News & Commentary, Visual Arts

The Art of Myuran Sukumaran: dispatches from emotional battle lines

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I am holidaying in Jogjakarta — planned well before the dismaying Indonesian refusals of clemency which resulted in this week’s executions on April 29. It is unsettling to be in Jogja just after being in London — from one of the wealthiest centers of culture and finance into a place half a world away from affluence. A luxury item like a taxi has a flagfall of 70 cents.

The friendly locals who have spoken to us — hotel and restaurant staff, cabbies, shopkeepers, street hustlers — have blandly asked where we are from — Australia? How long are you here for? Do you speak Bahasa? Have you been to Borobudur? The outrage of Australians have nothing to do with daily life here.

On the day of the executions all of six local papers (in Bahasa) ran the executions on their front pages. As a Dutch expat remarked to us, ‘It’s been covered like a football match’ — in a football-mad country. The only name to make a couple of headlines was Mary Jane Veloso, who was granted a last-minute reprieve. The eight killed were merely named in a list. The consensus feeling here, said the Dutchman sadly, is that drug traffickers deserve death. (A poll at the start of the year reports that 52% of Australians support capital punishment too.)

Sukumaran’s emotive art

It strikes me that what has made the calls for mercy so vivid to us is the fact of Myuran Sukumaran’s paintings. They have been a whole campaign of their own.

If he and Andrew Chan were stonefaced and fatally unremorseful in court, and if much later on in videos Sukumaran proved an appealing personality but less than verbally eloquent on his own behalf, his art has spoken for him.

What can be seen online of Sukumaran’s paintings (he started painting in 2010), have been fascinating as illustrations of his statement: “People can change”. The work has progressed from earnest stiffness, admirable in its attempt but not so interesting as art, to something compelling: a gestural freedom with seemingly unfettered access to his emotions.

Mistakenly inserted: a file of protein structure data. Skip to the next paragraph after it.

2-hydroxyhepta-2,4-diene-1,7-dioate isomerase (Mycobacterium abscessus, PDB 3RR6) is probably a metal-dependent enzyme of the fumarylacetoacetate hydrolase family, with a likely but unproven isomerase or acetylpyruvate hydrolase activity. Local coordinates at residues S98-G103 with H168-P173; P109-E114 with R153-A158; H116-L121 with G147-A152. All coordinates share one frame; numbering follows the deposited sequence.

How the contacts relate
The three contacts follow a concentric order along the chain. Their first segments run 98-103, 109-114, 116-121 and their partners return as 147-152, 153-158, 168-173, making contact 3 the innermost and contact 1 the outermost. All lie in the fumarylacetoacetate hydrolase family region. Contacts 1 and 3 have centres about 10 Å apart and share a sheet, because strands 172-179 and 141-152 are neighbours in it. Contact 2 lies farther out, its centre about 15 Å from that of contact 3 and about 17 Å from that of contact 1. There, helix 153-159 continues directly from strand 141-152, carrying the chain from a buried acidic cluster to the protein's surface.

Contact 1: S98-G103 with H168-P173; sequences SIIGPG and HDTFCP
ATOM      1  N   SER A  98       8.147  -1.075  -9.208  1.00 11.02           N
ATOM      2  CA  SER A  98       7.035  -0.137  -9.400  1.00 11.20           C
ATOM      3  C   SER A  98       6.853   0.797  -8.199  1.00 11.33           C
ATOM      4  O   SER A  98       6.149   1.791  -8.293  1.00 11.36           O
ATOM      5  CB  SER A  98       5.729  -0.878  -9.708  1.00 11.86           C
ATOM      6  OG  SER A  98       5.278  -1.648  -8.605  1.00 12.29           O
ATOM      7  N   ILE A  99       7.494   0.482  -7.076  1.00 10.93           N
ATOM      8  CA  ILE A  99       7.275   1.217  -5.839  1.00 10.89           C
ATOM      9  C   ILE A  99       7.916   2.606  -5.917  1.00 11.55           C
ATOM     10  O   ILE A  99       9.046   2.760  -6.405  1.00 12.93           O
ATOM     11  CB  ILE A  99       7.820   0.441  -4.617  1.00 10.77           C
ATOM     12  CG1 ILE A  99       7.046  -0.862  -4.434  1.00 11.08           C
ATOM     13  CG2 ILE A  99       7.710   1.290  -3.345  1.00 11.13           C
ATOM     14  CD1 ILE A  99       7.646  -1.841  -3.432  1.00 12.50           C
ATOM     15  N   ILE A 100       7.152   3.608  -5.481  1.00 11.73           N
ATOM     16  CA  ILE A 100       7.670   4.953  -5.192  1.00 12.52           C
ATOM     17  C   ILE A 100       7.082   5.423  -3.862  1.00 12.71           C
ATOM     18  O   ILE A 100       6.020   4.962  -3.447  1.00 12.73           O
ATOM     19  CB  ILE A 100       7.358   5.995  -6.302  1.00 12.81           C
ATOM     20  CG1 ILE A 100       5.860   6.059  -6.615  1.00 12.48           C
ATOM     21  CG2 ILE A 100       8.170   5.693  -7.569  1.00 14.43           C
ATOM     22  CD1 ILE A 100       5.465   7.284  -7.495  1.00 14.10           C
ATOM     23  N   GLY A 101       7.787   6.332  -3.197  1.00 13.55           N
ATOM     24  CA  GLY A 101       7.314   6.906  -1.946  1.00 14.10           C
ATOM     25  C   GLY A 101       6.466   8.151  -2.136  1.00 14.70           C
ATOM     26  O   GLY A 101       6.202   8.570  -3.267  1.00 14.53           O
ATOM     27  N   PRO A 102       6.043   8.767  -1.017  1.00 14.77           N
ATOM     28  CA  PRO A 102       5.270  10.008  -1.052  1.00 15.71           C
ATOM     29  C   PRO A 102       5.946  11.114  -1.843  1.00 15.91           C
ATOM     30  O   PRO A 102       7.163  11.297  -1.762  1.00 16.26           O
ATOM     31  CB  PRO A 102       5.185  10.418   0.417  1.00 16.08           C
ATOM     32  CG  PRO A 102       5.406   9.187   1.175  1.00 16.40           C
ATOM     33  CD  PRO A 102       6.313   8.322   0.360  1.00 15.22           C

His remarkable recent self-portraits are tremendously expressive — palpable with anguish. It is precisely their quality as art that lets them close the gap between viewer and artist.

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The paintings gave us a way of ”seeing” and feeling Sukumaran’s plight that no amount of verbiage could convey.

In December 2014, after President Jokowi had declined clemency, Sukumaran emailed reporter Michael Bachelard: ‘Very STRESSED out, we all are”. His pictures are dispatches from the emotional battle lines. That they were so widely reported on — their part in his redemption, their work as a form of appeal — is not incidental.

(The conditions under which they were made would tend to render criticism pointless or tasteless. I will only note that his later work derives from his supportive mentor Ben Quilty, a powerful stylist, whom he met in 2012. But that’s no disparagement — Quilty’s technique demands great control; exploiting its rich expressionism requires ability, hard work and decisiveness — it would be like wrestling with a large and uncompliant snake.)

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In an interview with Bachelard, Sukumaran said that art gave him a focus, that it took his mind off the unmentionable (literally so, he couldn’t say the word) — that it was a way of “finding out how I fit in the world”.

That is what art can do for the artist. In this case, what does it do for the viewer? The last self-portraits Sukumaran made show us where he did fit into the world, the existential place and time where he was trapped — they show with utter directness the scream inside, so now we all know how that sounds.

[box]Photos by Getty Iamges[/box]

8 responses to “The Art of Myuran Sukumaran: dispatches from emotional battle lines